Canterbury Multi-Use Arena capacity increase



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Christchurch arena with 30000 seats approved Image: Christchurch City Council

The Christchurch City Council (New Zealand) has voted to restore the seating capacity of the Canterbury Multi-Use Arena to 30,000.

The ‘Christchurch City Council’ stated that the arena will be able to host up to 41,000 people for concerts.

The Canterbury Multi-Use Arena (CMUA) is a multiuse sports arena to be built on land bordered by Hereford, Madras, Tuam, and Barbadoes streets. The Multi-Use Arena is designed as a replacement for Lancaster Park which was damaged in the 2011 Christchurch earthquake and subsequently demolished in 2019. The stadium was designed as part of the Christchurch Central Recovery Plan in 2012 by the then Fifth National Government of New Zealand.

The Canterbury Multi-Use Arena is scheduled to open by the end of 2024. From football World Cup qualifiers to big concerts and events, the Canterbury Multi-Use Arena will be able to host them all.

The ‘Christchurch City Council’ further stated that the decision to restore the extra 5,000 seats will impact on the overall cost of the project, adding about $50 million to the previously approved budget of $473 million.

However, the Council will seek to limit the impact of the cost increase on Christchurch and Banks Peninsula ratepayers by pursuing other funding strategies and commercial opportunities.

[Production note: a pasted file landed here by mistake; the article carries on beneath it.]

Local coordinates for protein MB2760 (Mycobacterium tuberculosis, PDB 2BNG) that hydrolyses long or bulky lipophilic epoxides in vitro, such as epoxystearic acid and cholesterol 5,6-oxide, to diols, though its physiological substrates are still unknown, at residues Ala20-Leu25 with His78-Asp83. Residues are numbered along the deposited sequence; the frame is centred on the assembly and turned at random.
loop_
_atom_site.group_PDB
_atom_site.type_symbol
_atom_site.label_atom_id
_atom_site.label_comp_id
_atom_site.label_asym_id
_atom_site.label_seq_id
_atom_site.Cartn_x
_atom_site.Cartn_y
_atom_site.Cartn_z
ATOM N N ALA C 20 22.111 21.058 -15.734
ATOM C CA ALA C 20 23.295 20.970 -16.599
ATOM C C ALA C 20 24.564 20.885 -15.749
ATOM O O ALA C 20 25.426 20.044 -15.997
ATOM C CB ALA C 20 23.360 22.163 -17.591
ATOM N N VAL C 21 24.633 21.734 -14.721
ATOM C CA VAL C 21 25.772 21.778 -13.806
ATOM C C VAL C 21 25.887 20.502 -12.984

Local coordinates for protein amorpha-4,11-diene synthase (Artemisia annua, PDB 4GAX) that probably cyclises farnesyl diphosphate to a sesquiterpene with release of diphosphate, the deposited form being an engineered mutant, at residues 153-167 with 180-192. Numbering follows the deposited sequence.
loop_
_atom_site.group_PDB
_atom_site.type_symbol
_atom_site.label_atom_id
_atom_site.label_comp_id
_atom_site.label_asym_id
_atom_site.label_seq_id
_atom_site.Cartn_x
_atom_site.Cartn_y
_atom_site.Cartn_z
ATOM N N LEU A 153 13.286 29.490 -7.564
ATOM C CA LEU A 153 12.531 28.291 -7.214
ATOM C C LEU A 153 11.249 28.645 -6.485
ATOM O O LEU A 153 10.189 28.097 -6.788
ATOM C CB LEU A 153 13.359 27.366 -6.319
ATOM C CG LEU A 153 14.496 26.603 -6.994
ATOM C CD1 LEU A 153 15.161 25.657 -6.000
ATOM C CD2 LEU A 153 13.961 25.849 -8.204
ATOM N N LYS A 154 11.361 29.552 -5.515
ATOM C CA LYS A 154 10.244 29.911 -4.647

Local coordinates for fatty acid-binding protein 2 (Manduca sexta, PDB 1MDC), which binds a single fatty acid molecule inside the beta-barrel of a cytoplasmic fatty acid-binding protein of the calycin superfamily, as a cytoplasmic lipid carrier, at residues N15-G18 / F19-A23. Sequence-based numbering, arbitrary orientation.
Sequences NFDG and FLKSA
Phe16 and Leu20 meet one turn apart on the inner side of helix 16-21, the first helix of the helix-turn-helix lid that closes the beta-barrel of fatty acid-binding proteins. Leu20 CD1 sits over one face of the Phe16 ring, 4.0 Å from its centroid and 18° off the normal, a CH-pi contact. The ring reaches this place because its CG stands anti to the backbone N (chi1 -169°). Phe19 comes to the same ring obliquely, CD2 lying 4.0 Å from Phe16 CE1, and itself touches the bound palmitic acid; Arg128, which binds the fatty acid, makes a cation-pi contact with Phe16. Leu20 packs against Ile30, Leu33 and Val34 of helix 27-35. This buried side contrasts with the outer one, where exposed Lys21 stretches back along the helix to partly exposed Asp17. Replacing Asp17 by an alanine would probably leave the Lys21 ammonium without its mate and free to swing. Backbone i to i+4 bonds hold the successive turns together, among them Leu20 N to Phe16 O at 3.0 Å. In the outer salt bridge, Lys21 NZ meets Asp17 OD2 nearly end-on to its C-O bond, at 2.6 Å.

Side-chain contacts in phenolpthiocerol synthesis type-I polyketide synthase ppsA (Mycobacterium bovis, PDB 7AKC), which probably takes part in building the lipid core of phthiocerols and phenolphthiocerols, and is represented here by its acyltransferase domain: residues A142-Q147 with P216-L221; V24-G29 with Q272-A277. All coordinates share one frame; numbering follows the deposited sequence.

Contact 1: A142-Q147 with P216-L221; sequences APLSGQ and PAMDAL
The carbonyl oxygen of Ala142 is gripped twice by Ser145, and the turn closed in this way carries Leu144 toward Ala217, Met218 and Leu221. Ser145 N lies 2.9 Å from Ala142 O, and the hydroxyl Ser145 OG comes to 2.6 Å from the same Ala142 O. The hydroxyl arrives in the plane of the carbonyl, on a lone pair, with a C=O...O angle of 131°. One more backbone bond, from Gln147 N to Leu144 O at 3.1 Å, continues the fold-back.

Observed Christchurch Mayor Lianne Dalziel, “The Canterbury Multi-Use Arena will be an amazing regional asset. It will be a venue that people from all across New Zealand will want to visit because it will offer a great visitor experience and the opportunity to see the best performers, the best entertainers and the best sports teams in action. From the outset we have been determined to build a great arena for our region. It is time to put the debate over the capacity of the arena to rest and get on with the job of building it.”

Added Mayor Dalziel, “The post-COVID environment is causing challenges for all construction projects, with rising freight and material costs resulting in price escalations. It will be April or May next year before we have certainty on the arena costs. We have a high caliber team of local and international experts led by Australian-based stadium BESIX Watpac and the Kōtui consortium working on this project. I have complete confidence they will deliver us an arena of which we will all be proud. They will go away now and work on the preliminary design plans for the arena. We hope to be able to share these with people by the end of the year.”

As previously agreed, the arena will be designed with a Level 1 concourse and a stage at the Northern end, which reduces the risk of turf damage from concerts and festivals.

Mayor Dalziel concluded, “The arena is the final anchor project of the post-earthquake blueprint. It will offer an unparalleled experience in the heart of our region – the undeniable sporting capital of New Zealand.”

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